Random1

Summer jobs can lead to work injuries for teens

| Jul 6, 2017 | Workers' Compensation |

Summer in New Jersey usually leads to extra work for many teenagers who get summer jobs, but that can also mean an increase in work injuries for young people. According to the National Institute for Occupational Safety and Health, workers under the age of 24 made up 13 percent of the country’s workforce in 2015. In that year, 403 young workers died as a result of work-related injuries.

Twenty-four of those fatalities were workers under the age of 18. In the period from 1998 to 2007, almost 800,000 young workers were treated in hospitals for work injuries annually. The work-related injury treatment rate in emergency rooms for that period was estimated to be two times higher for the under-24 age group than for older workers.

There are many work hazards for young people in various industries. According to NIOSH, the leisure and hospitality industry is the biggest employer of teens age 15-17, followed by the retail industry. Teens working these jobs may be exposed to dangers such as slippery floors, hot equipment used for cooking food, heavy lifting, mechanical equipment and even violent crime. Even office jobs involve hazards, including repetitive motion injuries and ergonomic issues.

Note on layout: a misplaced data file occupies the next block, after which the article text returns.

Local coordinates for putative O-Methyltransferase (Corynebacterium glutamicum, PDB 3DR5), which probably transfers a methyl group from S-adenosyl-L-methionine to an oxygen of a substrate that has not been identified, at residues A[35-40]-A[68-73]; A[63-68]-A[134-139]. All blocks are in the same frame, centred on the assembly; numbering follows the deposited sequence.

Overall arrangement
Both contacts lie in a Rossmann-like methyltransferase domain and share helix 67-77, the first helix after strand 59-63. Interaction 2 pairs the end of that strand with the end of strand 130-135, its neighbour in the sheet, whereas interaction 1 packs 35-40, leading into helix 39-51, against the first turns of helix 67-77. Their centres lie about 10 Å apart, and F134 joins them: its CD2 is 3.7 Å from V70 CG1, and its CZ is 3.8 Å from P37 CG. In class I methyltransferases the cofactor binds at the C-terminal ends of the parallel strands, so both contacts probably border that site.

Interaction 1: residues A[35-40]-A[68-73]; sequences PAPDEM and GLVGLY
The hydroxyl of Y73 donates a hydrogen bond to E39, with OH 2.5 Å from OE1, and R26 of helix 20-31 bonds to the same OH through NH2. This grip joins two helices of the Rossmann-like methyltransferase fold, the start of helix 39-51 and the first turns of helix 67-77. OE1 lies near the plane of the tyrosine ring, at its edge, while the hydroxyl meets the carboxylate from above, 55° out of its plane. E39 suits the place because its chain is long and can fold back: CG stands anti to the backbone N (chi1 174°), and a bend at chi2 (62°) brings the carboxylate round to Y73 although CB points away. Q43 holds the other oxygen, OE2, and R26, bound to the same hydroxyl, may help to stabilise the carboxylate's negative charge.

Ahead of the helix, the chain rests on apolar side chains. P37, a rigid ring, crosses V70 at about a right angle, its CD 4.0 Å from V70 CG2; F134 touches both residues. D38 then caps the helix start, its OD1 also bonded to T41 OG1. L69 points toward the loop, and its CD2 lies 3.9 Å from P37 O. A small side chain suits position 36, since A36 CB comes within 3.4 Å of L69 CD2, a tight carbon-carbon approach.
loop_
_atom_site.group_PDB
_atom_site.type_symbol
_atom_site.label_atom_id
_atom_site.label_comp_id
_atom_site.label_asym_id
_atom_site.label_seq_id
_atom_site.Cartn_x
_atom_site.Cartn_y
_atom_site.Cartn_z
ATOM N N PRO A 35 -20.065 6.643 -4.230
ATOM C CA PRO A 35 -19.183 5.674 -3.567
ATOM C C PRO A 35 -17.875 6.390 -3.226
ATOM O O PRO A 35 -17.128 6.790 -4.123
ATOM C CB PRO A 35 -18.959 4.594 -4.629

Because of this, both state child labor laws and federal child labor laws exist. Most states limit the types of work duties younger workers can perform and have laws that prohibit workers under the age of 18 from working with certain types of equipment or materials. Child labor laws also impose minimum age requirements for working in certain industries.

Many teens work part time or seasonal jobs, but workers’ compensation covers these workers as well as full time workers. In New Jersey, this could provide compensation for a workplace injury or work-related illness, which could include medical benefits or disability benefits.

Archives

FindLaw Network